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1. Summarize U.S. Steel's current competitive situation. Despite its innovative information systems and significant investments in information technology, U.S. Steel still faces stiff competition. Several issues facing USS include economies of scale, producing higher-grade steel, significant losses due to a recession and low prices, and an industry that produces more steel than the world consumes. One of the key problems that USS has is its location. As the case mentions, USS spends $240 to produce a ton of steel, and half of that cost is spent on purchasing and shipping raw materials. In contrast, one of its major competitors, South Korea's POSCO, incurs $175-$180 per ton, is located on the Pacific coastline, has very modern facilities, and uses the Internet for the company's activities. 2. How are information systems related to the way U.S. Steel runs its business? What role is played by supply chain management systems? How do these systems provide value for USS? Currently, USS's continuous flow manufacturing system is a crucial component of its business. As mentioned in the case, USS manages its entire supply chain via a single integrated system. The continuous flow manufacturing system facilitates order entry by customers, credit authorization, automatic order generation, order tracking, product configuration, order fulfillment, order delivery, and demand forecasting. The supply chain management system allows the customer to enter his order via the Web, specifying product limitations and capabilities. Once the order is entered and customer credit is approved, an accurate price quote is quickly delivered back to the customer. The order tracking system triggers each step in the ordering process, ASNs, and deliveries. The product configuration system uses complex business rules and procedures to determine the right mix of product specifications and prices. 3. What management, organization, and technology factors were responsible for USS's inability to compete with other steel manufacturers? In 1996, USS faced several management challenges. USS needed to drastically improve its notification system, accurately monitor and track orders, lower production costs (cost of steel and number of hours per person), lower inventory costs, and reduce the size of its inventory. USS needed to make a profit, increase its share of the higher-grade steel market, and centralize the management of its various businesses and factories. The exchange of information between the plants, processors, customers (such as Ford), and USS management was inflexible, error-prone, and cumbersome. Technology factors include incompatible technology, manual order taking methods, a dialup system, different tracking and ordering systems for each processor, different inventory codes, the necessity to translate processing data into USS's own system, and the delay and delivery of advanced shipping notices (ASNs). 4. Describe how USS has responded to its global and American competition. USS has gone from having a poor performance track record to being a vanguard in the industry. After Ford threatened to drop USS as one of its suppliers, USS completely reengineered its supply chain management. Its new continuous flow manufacturing system now manages USS's supply chain through a single integrated system. USS's innovative use of information technology enabled the company to become very efficient. However, other factors, such as labor costs, production costs, being a higher-grade steel producer, its location, and economies of scale are just a few reasons why the company still has trouble competing in a global market. To help alleviate some of its problems, USS wants to combine with Bethlehem Steel, National Steel, and possibly Weirton Steel. However, these companies appear to be opposed to the merger. Additionally, to remain competitive and to generate additional revenue, USS uses its subsidiary, UEC Technologies, to sell its technology and services.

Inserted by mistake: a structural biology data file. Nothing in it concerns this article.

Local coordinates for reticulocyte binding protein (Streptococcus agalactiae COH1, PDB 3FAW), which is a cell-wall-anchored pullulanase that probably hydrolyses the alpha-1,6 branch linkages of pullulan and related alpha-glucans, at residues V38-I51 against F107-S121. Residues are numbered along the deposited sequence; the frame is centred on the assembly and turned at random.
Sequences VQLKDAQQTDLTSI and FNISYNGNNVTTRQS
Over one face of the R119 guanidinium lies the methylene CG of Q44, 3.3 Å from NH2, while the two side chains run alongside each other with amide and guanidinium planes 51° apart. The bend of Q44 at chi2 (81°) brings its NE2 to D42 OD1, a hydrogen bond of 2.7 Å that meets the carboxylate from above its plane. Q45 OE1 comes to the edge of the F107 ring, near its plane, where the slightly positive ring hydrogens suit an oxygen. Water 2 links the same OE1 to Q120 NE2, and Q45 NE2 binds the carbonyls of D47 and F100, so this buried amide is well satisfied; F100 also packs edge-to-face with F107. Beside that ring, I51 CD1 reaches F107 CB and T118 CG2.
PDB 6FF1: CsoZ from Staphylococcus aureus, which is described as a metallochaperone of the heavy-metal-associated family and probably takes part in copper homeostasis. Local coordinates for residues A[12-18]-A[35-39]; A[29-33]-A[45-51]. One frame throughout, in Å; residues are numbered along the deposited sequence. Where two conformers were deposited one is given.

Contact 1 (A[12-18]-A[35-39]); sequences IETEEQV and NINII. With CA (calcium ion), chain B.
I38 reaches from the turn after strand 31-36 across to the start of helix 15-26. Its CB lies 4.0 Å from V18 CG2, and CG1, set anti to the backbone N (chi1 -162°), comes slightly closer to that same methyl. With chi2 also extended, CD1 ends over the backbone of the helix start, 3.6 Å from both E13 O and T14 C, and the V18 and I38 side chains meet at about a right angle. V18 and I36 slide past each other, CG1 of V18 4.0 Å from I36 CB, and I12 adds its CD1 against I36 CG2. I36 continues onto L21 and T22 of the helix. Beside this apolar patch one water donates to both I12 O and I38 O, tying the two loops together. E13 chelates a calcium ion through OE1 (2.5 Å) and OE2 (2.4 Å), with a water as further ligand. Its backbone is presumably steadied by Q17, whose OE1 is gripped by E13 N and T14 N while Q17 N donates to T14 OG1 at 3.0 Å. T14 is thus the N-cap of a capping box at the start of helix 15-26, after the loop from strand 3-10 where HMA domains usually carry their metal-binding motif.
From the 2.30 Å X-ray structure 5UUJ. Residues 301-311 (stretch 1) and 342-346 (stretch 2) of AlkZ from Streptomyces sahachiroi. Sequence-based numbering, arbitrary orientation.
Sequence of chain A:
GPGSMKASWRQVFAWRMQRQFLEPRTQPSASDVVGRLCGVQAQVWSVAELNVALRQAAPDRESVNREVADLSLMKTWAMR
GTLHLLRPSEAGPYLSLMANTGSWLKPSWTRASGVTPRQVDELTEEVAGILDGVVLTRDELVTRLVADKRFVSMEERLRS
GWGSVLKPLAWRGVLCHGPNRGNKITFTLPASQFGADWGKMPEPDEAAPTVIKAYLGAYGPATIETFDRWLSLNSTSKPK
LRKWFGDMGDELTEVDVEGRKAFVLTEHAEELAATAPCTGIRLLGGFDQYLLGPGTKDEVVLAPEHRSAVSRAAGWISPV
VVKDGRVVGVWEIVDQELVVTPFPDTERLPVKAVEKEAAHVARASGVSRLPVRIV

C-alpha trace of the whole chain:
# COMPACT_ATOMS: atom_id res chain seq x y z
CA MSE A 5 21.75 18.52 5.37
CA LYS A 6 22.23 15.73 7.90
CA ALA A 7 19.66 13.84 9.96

Therefore. handled processor messages in less time. and helped reduced inventory. Because the company is facing stiff competition. aggregated orders. How helpful were information systems in addressing USS problems? The information systems were very helpful in addressing USS problems. it can still maintain a competitive edge with the development of new software innovations. Because a company is likely to make a substantial investment in the software and related technology. Although the information systems enabled USS to operate more efficiently and have made the company a vanguard in the industry. 6. . The sale of USS's information technology and software to other companies is an additional source of revenue for the company. USS can "lock-in" its customers with the software. USS sells systems that are one-generation behind the technology that it uses. it needs to generate revenue and profits for the company. Since several smaller companies now use Straightline Source. Evaluate the decision by USS to sell its software to other companies. With an eye to the competition. Since USS sells software that is one generation behind. The information systems have sped up credit authorization. USS still faces stiff competition. reduced order revisions by two-thirds. that company will probably give due consideration before it switches to a new technology. reduced waste. Could it help or hinder USS? Explain your answer. provided management with the ability to know where supplies are and how the processing is proceeding.5. USS has enticed these companies away from service centers. provided more accurate ASNs and orders.